Christopher Simonds was a chain-smoking, charismatic English teacher at Indian Mountain School. He was also a "god," according to one of the former teacher's accusers.
Hunter Biden, the youngest son of Vice President Joe Biden, faces no automatic review of his law license in Connecticut following his discharge from the U.S. Navy Reserve after testing positive for cocaine use, Connecticut legal authorities said.
A Hartford jury has awarded nearly $7.3 million to the estate of a state Department of Transportation supervisor who was killed while working on Route 8 near Waterbury in 2012.
The family of a man who was killed after being struck by a hotel shuttle van is arguing that the Connecticut Supreme Court should overturn a 16-year-old precedent and allow loss of consortium damages for children as well as for spouses in wrongful death cases.
Involuntary outpatient commitment is a complex and controversial issue that has been considered and rejected by the Connecticut General Assembly on at least three occasions since 1996.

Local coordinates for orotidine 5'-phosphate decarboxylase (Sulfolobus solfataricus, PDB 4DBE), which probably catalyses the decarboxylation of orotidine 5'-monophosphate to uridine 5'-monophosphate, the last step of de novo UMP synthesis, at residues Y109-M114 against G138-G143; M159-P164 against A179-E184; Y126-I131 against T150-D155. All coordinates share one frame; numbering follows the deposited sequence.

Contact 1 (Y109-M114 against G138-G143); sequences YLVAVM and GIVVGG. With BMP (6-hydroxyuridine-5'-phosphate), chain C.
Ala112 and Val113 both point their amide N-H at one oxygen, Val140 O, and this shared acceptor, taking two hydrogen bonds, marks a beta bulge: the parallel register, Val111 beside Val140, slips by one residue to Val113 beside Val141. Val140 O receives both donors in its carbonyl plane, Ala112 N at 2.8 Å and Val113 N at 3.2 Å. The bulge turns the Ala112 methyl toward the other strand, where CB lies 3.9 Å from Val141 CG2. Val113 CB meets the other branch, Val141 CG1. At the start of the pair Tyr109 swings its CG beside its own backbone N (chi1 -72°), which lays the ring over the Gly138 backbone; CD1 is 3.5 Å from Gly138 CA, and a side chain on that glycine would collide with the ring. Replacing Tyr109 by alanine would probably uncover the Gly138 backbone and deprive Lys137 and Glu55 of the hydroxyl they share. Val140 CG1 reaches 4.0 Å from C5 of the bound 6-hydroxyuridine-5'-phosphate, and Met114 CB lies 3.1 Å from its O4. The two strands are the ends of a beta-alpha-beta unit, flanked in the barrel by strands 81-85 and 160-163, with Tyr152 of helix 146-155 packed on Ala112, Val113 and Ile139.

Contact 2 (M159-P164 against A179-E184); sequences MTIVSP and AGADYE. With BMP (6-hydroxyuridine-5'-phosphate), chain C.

It's not every day that red-state Texas is pointed out as a paragon for reform that blue-state Connecticut should emulate.
Some time ago I was cleaning out a desk and found a copy of the old (and now illegal) minimum fee schedule.
It may come as a surprise, but a handful of Connecticut attorneys who have been suspended from the practice of law and even incarcerated for financial crimes have continued to advise clients from behind the scenes.
Criminal defense lawyers are lone wolves. We represent individual clients, one at a time, in sometime ferocious struggles over their lives and liberty. That requires the ability to go it alone, both in the courtroom, and, more generally, in life.
A lawsuit filed against Pure Foods Management, which operates 37 Popeye's restaurants throughout the Northeast, claims workers were systematically deprived of overtime.
A Connecticut boarding school has been hit with its second lawsuit in a little more than a week accusing a former faculty member of sexually assaulting students in the 1980s.
An online ticket sales company has dropped a defamation lawsuit against a Hartford theater and its president just before the case went to trial, with the two sides agreeing to work together to benefit ticket buyers.